by Paul R. Spitzzeri
Santa Catalina Island for millenia was Pimu, home to native indigenous people who also resided in the thousands on the mainland of what is now greater Los Angeles. Later, it was a land grant under Mexico and fell under the ownership of a variety of figures after the American era began in the late 1840s.
For a brief period there was a mining boom on the island and among the speculators were William Workman and his son-in-law F.P.F. Temple who held claims on the southwest portion of the island, though, as is all too often the case, nothing came of the efforts to find precious metals there.
The prominent Banning family of Wilmington and what is now the Port of Los Angeles owned Catalina for nearly thirty years from the early 1890s to the late 1910s and brought about major changes to the island as a tourist paradise, centered on the island’s sole town, Avalon. A recent post here about the short-lived Wilmington Journal newspaper and its publisher, A. A. Polhamus noted that he, a longtime ship captain, plied the route from Wilmington to Catalina in a steamer owned by the Banning family.
After a devastating fire burned much of Avalon in 1915, the Bannings decided to sell Catalina. In 1919, Chicago chewing gum magnate William Wrigley, Jr. purchased the island and immediately embarked on major changes to the island and its operations. Among many transformations was the creation of new hotels, a golf course, a bird sanctuary, a Wrigley Memorial, and the use of the island for spring training for Wrigley’s Chicago Cubs baseball team.
While this year marks the centennial of Wrigley’s ownership through the Santa Catalina Island Company, tonight’s post highlights the opening, ninety years ago today, of the biggest single project Wrigley carried out on Catalina: the $2,000,000 casino that prominently stands at the western end of Avalon.
The spot was long known as Sugar Loaf because of the large natural rock formation there. As an early 1900s photo from the Homestead’s collection shows, a set of wooden stairs was placed in a cut to the formation so visitors could climb to the top and enjoy the views.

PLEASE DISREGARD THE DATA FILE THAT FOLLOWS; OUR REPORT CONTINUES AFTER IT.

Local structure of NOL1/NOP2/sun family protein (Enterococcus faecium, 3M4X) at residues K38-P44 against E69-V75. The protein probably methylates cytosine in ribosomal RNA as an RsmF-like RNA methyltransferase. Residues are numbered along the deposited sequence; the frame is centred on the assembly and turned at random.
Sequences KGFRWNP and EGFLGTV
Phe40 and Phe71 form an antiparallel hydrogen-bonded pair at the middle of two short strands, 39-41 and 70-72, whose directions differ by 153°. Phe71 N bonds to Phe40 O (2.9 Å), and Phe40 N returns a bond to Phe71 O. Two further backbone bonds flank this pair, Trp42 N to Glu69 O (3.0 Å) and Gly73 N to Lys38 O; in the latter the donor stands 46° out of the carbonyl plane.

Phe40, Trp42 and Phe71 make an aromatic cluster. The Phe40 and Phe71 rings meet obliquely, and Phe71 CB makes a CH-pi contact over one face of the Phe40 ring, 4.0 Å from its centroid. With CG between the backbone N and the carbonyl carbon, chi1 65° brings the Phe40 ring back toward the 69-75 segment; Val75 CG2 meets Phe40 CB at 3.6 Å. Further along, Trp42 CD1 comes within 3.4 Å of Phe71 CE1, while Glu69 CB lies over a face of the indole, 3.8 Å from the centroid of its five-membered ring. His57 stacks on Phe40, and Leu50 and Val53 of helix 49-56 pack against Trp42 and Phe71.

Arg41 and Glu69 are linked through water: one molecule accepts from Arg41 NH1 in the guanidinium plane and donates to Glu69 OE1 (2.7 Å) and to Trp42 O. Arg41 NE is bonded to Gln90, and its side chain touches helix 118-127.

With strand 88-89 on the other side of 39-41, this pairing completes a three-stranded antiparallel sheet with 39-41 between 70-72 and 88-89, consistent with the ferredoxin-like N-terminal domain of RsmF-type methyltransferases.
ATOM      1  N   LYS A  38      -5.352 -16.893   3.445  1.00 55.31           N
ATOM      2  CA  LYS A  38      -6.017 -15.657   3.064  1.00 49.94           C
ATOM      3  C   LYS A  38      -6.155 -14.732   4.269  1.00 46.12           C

Wrigley, however, decided to blast away at Sugar Loaf, using the material for a breakwater in the adjacent harbor and build this remarkable structure there. The purpose was to commemorate a decade of ownership, while the casino was to provide a level of entertainment that would be not only a presumed tremendous boost to visitation and spending on the island but elevate Wrigley’s name in the public eye.
Tonight’s highlighted artifact, aside from a press photo and a real photo postcard showing the newly built edifice, is a remarkable document issued by Wrigley’s Los Angeles-based publicity department titled “Salient Facts About The New Catalina Casino.”
The document is a lengthy and exhaustive catalog of the features of the casino and has a one-page press release, dated 25 May, extolling the building. It begins with the statement:
Twenty five miles out in the ocean [actually “on the island”!] there has been erected a two million dollar Palace of Pleasure that strikes a new note of entertainment for Southern California’s residents and visitors.
The Catalina Island Casino—over a year in the making—opens its doors on May 29th for the entertainment and enjoyment of the people. It is freely dedicated to the public. There is no charge for admission to the Ballroom, while most moderate prices will prevail for admittance to the Theatre.